Posts Tagged ‘trust’

More Red Flags for Managing Better – Part 2

October 16, 2014

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One of management’s most important contributions to enterprise performance is talent development. The example we provide is a powerful influence on others. Our choices in attitude and action matter hugely. To discern who needs your leadership, supervision and related attention, be vigilant about signals others display.

In my last post I described some poor examples. Here, I add six more descriptions to point out too-common misbehaviors. Only through awareness and intervention can we enable better attitudes and actions. In bold face, I note the “red flag.”

1.Won’t or can’t articulate ethical or appropriate behavior. Avoids thoughtful observation and commenting on blunders, mis-steps or errors in judgment. Unwilling to prompt exploration, discovery or provide constructive actions. Red flag: Avoids coaching.

2.Never follows through. Offers empty promises. Consistently deceives and simply fails to show integrity. Red flag: Isn’t trustworthy.

3.No updates, context or guidance sets others up to fail. Clear, communications that sense, interpret and support forward action is vital. Red flag: Expects others to mind read.

4.Rigid, uncompromising, limited perspective, won’t acknowledge other experience or situational context. Red flag: Inflexible.

5.Dulling, oppressive, controlling, overly pessimistic, no big view. Red flag: Cannot inspire.

6.Assassinates, plays “keep-away,” grabs others’ ideas, manipulates and puppeteers. Often this kind culture is created if people lack skill and knowledge or are insecure. Little or no accountability accelerates it. Red flag: Bullying.

For me, items 1, 2 and 6 are weighted. Why? Because feedback, trust and competence are essential building blocks for organization performance.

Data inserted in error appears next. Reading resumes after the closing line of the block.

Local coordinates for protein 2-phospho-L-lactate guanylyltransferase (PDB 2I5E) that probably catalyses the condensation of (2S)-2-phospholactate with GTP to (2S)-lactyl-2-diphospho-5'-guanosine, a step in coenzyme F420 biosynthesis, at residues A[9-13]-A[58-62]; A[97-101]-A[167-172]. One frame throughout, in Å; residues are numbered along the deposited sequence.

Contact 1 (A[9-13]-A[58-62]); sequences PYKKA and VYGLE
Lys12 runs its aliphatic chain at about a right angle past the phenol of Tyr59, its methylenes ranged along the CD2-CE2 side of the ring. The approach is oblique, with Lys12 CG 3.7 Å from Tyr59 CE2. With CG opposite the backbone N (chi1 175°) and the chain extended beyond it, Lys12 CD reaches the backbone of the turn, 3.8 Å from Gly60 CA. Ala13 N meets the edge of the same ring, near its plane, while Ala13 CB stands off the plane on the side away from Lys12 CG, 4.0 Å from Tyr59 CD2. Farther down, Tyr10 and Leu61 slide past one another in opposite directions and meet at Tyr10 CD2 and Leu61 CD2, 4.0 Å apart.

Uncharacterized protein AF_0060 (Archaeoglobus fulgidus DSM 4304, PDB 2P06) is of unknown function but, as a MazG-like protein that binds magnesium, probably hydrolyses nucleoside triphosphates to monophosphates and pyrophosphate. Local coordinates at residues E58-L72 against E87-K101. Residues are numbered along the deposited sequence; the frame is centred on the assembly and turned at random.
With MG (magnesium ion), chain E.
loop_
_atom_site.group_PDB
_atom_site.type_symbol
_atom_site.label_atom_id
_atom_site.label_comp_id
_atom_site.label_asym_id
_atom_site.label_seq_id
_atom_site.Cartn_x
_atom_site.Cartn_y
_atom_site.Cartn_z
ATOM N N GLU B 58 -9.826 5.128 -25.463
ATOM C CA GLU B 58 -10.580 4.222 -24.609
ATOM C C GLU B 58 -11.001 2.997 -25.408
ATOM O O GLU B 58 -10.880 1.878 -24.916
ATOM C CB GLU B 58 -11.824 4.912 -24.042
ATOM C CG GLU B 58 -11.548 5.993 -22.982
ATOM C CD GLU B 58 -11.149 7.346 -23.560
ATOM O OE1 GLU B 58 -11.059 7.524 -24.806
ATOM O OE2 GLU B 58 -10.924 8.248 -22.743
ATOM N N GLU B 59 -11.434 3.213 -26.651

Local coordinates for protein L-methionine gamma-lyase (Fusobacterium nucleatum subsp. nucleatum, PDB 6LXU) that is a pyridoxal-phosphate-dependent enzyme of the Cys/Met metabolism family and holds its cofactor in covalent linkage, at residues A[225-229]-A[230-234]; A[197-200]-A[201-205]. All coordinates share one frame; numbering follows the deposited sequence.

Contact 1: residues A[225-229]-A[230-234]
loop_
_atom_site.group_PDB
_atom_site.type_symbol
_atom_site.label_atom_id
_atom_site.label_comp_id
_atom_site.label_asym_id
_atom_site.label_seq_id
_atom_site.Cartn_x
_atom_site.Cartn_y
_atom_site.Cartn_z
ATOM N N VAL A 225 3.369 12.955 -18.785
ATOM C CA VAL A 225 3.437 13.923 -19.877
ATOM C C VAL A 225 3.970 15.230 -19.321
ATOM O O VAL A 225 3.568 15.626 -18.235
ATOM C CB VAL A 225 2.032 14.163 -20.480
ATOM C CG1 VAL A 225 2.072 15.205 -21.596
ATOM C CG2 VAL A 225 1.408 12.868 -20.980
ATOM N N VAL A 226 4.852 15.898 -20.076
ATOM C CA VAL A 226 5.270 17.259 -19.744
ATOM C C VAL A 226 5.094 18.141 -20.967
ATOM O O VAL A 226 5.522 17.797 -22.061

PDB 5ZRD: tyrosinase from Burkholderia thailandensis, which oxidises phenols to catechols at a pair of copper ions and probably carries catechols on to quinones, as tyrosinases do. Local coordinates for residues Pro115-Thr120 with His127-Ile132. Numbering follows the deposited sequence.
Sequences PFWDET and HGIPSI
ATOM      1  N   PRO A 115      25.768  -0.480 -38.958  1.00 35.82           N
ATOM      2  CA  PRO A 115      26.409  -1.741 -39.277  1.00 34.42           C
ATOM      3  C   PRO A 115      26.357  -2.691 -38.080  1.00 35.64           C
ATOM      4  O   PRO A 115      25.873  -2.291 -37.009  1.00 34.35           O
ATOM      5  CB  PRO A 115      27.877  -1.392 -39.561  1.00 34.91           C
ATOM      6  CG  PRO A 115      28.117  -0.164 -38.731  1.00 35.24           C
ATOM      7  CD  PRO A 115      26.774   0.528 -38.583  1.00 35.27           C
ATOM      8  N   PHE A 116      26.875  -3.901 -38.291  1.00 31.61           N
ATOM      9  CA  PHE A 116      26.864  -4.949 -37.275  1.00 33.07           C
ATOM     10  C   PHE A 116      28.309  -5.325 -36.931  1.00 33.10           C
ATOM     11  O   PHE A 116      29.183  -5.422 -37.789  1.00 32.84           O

It’s a challenge for all of us to manage better in both our work and lives. Mature, well-intentioned peers and supervisors must speak up. Many of us know amazing mentors and sponsors who do. A little bit of courage conquers any risk and creates trustful interdependence. Things go better if we can rely on each other!

Lisa Wyatt, Ed.D. is chief strategy officer and partner in Phillips Wyatt Knowlton, Inc. PWK is a performance management resource for systems and social change with clients worldwide. Lisa has cross-sector and international experience. She is an author and W.K. Kellogg Leadership Fellow. See: www.pwkinc.com

 

Strategy Is Not A Plan

April 13, 2014

Mach

An Italian historian, diplomat, philosopher and author, Niccolo Machiavelli was influential  during the Renaissance. He is considered the founder of modern political science and well known for The Prince, a book about unscrupulous politicians. Machiavellianism is most often associated with strategies founded on deceit and psychological manipulation. While these strategies offer many politicos inspiration, other leaders offer more positive, ethical examples.

Strategy Generates Power

Regretfully, because of overuse and ubiquitous application, the word “strategy” has lost meaning. Lawrence Freedman’s new book, Strategy: A History, suggests strategy employs whatever resources are available to achieve the best outcome in situations that are both dynamic and contested. He suggests strategy generates power. Perhaps we too often mistake strategy as a simple way to get to a clear and final result.

Instead, Freedman counsels that strategy is simply a thoughtful means to get from one stage to another. Each new stage has its own challenges, risks, assets and potential. Strategy needs to be devised, and revised as circumstances evolve. Strategy is not synonymous with a plan. Plans support forward movement and actions, but they may or may not be strategic. Even so, high-quality implementation of a strategic plan – one built on choice points that considered alternatives – can be a significant challenge.

Strategy Development

Certainly both strategic processes and strategic thinking are essential in managing and leading. Don Knauss, CEO, Clorox Company says he learned strategy development from the Marine Corps. The acronym SMEAC provides a framework: situation, mission, execution, administration and communication. These five factors  require attention and deliberation.